Lessons Learned From Attending A Conference Alone
Have you ever gone to an event where you didn’t know anyone? Did you think of backing out because you didn’t have someone to go with you?
Leading up to and following my recent conference, these were the initial questions people asked me when they realized I was attending solo.
Each asked: “So, do/did you know anyone at the conference in Vancouver?” My answer was: “No.”
My friends remarked that I was courageous to go somewhere unfamiliar and try something new all by myself. Years ago, I would have shied away from events if I had no one to go with me. I feared what people would think if I came alone.
The process of showing up in a public space used to take a lot of courage; now it comes naturally as group settings really nourish my soul. The comments about my conference attendance served as a beautiful reminder of how much I have grown.
If you look at how I describe myself in the About Me section of this site, you will notice that “shy” isn’t included. But I used to be extremely shy and still am sometimes.
Shyness is a common personality trait whereby people feel anxious when in gatherings with others. I have friends who, when I tell them I used to be really shy, they just laugh at me. They cannot believe that the woman they see standing in front of them is quiet and reserved.
When I entered my teenage years, I became extremely shy. I had a hard time performing in public as I didn’t want to be judged negatively. As a result, I took supportive roles rather than lead ones. I didn’t want to stand out. I didn’t want the attention.
Have you ever felt like avoiding a social gathering because you didn’t want people to judge you?
“Shyness has a strange element of narcissism, a belief that how we look, how we perform, is truly important to other people.” – Andre Dubus
More than 90% of the world’s population have been shy during some form of social interaction. My shyness occurs when I am in unfamiliar groups. When I enter a situation for the first time, I have a hard time speaking up until I feel comfortable in that setting.
Being shy does not mean that you are inadequate in any way or that you lack skills or talent. Rather, it only means that you have a hard time sharing what you hold on the inside.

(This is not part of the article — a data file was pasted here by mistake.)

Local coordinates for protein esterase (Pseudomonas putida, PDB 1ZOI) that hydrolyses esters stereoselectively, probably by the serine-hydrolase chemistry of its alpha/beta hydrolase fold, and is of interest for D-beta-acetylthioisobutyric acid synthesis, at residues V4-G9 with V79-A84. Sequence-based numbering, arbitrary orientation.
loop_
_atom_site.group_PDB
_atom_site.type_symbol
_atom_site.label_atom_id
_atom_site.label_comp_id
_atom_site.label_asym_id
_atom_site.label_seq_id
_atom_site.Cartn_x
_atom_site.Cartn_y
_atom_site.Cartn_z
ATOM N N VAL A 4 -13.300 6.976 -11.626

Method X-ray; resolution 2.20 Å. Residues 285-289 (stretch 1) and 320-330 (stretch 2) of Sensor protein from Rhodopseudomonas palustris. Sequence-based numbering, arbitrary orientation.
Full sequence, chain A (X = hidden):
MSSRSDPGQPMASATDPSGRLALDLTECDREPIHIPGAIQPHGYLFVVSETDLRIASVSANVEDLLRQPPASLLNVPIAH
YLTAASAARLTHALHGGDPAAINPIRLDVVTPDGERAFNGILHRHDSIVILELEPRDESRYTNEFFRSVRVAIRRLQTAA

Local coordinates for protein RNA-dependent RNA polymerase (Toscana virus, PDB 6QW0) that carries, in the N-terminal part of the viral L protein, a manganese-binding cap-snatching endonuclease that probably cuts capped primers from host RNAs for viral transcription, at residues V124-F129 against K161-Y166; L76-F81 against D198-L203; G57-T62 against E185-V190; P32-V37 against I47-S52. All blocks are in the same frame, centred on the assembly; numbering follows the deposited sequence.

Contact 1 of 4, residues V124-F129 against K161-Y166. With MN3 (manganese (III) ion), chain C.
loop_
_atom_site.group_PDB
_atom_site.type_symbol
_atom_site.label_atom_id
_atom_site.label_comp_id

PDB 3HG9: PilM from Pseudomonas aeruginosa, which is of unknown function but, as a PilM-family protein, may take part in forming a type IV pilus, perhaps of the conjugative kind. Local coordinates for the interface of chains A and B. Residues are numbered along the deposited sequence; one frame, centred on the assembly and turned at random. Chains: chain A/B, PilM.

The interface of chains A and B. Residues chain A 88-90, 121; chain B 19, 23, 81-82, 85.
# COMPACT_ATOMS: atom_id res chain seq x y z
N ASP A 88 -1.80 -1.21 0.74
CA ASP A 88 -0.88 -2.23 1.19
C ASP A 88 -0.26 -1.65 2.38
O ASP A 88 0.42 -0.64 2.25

In the past, I would have had a really hard time attending social events.
But, as people’s comments to me this past week showed, I am overcoming this issue. I didn’t let my shyness prevent me from attending a conference in another city where I knew no one. I showed up and made wonderful connections.
To overcome shyness in unfamiliar social situations, where I don’t have someone else to lean on, I use strategies for making such situations easier. For example, using such a simple technique helped me get over my initial nerves about being at the conference. During the conference’s first workshop, rather than sit all alone, I broke the ice and talked to the person beside me. After that initial conversation, I wasn’t alone anymore as I had connected with someone. The nerves went away and my experience of the conference went uphill from there.
To carry on the momentum to start the week, I have an uplifting strategy: If you are feeling unsure about showing up at a new event, I encourage you to try hard to GO BE SEEN! Trying is what matters. Try is the important word.
Try not to back out because you have no one to go with. Try going by yourself to an event. Try and ask someone to join you for the first time. Try to be kinder to yourself and others. Try to enjoy the journey; you never know what will happen along the way!
Feel free to share your experiences about shyness or other life lessons you have learned. Looking forward to hearing what you have to say!
Thank you for reading and your presence at this beach retreat. You Rock! I'm looking forward to hearing your thoughts in the comment section below.
See you at the beach!
Related links from other sources:
- Can a SHY Person SHINE? (Rachel Hanfling)